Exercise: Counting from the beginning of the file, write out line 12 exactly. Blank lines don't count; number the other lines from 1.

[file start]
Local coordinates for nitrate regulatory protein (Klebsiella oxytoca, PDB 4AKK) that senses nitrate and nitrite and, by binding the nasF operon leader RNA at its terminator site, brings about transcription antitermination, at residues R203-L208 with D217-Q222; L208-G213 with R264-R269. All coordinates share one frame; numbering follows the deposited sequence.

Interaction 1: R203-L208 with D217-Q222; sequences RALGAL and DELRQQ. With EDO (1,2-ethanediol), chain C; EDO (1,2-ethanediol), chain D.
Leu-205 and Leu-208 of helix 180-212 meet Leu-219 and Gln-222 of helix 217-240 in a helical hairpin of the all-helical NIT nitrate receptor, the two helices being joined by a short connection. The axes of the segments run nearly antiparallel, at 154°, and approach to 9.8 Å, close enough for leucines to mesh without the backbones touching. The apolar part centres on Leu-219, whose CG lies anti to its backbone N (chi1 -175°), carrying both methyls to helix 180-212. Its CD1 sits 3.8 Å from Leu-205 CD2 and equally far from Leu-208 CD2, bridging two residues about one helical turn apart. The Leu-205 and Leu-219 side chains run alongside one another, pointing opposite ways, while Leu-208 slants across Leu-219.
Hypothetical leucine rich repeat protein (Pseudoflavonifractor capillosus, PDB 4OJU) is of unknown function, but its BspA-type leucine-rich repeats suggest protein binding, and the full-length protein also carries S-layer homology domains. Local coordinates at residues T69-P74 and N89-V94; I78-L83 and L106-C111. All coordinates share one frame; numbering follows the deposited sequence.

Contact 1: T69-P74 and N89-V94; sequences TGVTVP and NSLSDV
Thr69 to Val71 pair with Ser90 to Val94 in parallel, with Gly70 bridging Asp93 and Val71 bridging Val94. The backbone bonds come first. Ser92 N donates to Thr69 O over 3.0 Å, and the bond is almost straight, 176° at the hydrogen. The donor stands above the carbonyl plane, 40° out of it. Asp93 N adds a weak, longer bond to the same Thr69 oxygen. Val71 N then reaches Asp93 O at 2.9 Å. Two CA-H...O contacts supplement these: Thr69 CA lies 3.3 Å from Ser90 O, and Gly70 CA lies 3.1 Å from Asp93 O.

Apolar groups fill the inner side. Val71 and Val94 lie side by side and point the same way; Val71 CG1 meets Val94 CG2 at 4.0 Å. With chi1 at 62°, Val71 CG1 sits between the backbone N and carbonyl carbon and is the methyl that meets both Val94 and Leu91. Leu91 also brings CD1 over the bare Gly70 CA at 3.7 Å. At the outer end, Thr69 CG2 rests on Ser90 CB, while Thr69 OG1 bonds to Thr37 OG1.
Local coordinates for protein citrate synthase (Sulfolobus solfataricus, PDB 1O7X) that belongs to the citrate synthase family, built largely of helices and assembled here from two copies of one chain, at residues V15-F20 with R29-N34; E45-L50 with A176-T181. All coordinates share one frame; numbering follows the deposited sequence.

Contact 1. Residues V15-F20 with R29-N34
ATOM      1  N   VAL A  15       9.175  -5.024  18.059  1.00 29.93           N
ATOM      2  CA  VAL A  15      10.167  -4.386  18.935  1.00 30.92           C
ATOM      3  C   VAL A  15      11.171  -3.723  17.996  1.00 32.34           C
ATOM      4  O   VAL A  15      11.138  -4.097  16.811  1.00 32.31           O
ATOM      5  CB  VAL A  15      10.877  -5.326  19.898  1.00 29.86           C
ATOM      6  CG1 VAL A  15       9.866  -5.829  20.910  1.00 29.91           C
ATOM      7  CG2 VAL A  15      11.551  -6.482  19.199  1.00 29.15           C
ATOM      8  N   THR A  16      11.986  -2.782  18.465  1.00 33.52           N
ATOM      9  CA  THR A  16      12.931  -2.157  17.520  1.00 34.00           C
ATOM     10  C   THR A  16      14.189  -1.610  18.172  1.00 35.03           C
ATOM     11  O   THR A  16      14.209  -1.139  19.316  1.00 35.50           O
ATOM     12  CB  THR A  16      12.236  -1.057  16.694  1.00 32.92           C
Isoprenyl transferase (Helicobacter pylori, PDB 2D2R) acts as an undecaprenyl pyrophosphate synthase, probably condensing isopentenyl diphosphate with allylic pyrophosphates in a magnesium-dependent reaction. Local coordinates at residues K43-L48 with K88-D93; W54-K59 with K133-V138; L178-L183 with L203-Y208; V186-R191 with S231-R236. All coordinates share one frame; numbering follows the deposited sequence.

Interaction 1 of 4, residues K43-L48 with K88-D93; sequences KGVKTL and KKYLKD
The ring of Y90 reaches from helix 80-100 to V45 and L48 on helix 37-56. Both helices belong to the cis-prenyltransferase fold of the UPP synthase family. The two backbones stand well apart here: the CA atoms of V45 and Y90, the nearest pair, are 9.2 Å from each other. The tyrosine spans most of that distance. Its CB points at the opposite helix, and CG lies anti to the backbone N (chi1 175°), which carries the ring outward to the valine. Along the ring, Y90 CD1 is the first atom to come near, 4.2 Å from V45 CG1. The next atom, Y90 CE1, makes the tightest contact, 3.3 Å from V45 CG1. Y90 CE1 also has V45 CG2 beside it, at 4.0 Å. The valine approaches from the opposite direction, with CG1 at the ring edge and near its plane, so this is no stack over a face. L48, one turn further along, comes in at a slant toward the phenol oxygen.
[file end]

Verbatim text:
ATOM      3  C   VAL A  15      11.171  -3.723  17.996  1.00 32.34           C